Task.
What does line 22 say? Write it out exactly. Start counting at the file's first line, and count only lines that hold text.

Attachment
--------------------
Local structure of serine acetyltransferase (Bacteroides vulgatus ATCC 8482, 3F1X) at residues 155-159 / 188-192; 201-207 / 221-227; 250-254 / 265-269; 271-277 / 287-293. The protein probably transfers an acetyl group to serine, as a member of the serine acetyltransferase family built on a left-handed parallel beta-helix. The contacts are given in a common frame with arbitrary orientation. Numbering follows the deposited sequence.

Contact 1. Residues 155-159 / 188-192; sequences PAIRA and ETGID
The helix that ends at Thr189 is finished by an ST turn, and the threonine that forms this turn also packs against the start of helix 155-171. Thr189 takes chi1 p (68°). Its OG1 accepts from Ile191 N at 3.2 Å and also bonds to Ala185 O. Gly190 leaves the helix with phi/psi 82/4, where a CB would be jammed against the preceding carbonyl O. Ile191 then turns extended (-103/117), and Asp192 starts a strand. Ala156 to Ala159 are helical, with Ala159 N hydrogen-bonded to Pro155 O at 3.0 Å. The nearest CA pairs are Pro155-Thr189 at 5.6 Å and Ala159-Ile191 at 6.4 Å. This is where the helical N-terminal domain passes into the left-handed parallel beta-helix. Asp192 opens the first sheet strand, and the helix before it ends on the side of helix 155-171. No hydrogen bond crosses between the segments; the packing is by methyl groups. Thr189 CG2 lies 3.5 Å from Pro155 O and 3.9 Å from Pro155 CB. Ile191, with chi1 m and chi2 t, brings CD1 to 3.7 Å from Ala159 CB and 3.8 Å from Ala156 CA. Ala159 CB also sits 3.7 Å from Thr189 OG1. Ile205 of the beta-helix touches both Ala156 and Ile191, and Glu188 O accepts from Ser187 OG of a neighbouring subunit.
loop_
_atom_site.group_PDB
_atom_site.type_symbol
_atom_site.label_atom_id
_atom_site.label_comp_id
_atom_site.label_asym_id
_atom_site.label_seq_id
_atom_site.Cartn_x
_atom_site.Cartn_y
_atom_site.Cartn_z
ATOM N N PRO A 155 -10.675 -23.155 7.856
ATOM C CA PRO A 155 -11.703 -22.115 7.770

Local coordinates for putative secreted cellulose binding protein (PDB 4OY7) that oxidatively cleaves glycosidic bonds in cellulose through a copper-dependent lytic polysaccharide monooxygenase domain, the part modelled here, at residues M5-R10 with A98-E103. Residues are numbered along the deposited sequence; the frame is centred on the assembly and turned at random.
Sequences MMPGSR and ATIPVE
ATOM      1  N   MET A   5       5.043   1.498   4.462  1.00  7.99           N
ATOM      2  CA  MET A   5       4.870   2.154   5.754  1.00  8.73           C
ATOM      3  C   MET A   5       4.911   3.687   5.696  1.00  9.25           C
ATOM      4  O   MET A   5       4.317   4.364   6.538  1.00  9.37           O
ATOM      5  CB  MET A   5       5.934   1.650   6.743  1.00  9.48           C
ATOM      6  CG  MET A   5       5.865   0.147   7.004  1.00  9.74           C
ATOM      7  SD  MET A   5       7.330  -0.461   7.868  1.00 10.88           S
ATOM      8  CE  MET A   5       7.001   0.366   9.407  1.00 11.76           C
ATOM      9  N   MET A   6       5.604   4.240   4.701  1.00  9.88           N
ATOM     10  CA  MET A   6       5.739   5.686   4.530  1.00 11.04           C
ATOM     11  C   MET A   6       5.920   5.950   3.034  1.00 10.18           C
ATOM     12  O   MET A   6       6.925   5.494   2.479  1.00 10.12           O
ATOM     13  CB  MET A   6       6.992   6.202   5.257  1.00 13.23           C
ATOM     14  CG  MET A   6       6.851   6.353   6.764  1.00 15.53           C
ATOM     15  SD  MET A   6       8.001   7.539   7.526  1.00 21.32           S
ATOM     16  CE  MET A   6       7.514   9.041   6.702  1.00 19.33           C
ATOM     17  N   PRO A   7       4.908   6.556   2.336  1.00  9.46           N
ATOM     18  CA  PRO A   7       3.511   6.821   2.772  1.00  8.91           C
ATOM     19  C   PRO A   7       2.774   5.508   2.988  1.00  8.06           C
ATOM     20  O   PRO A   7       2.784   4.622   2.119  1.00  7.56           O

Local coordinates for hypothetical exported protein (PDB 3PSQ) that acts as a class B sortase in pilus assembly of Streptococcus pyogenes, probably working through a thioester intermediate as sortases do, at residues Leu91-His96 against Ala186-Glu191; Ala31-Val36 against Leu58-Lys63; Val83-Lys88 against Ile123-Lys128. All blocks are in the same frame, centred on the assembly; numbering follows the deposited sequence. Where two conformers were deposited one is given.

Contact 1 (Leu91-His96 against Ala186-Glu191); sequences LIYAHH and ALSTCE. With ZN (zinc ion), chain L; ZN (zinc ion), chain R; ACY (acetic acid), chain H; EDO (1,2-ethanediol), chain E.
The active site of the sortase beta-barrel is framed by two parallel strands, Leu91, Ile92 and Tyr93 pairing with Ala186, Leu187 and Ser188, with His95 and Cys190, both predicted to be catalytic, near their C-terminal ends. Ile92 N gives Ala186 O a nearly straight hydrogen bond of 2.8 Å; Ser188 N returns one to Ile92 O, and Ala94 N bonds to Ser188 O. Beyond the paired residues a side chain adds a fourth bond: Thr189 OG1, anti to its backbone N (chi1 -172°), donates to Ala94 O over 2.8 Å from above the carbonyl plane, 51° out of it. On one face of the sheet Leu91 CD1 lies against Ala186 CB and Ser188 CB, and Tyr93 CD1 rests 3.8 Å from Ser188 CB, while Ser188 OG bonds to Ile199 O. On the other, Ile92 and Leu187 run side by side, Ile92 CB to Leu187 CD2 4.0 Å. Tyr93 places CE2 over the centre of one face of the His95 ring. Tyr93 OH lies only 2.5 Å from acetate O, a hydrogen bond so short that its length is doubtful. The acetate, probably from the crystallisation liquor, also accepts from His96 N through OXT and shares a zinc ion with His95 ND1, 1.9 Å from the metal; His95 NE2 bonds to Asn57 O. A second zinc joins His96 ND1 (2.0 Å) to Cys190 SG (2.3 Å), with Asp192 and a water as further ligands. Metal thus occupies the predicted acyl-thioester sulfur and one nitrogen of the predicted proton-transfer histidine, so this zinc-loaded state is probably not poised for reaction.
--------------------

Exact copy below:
ATOM      5  CB  MET A   5       5.934   1.650   6.743  1.00  9.48           C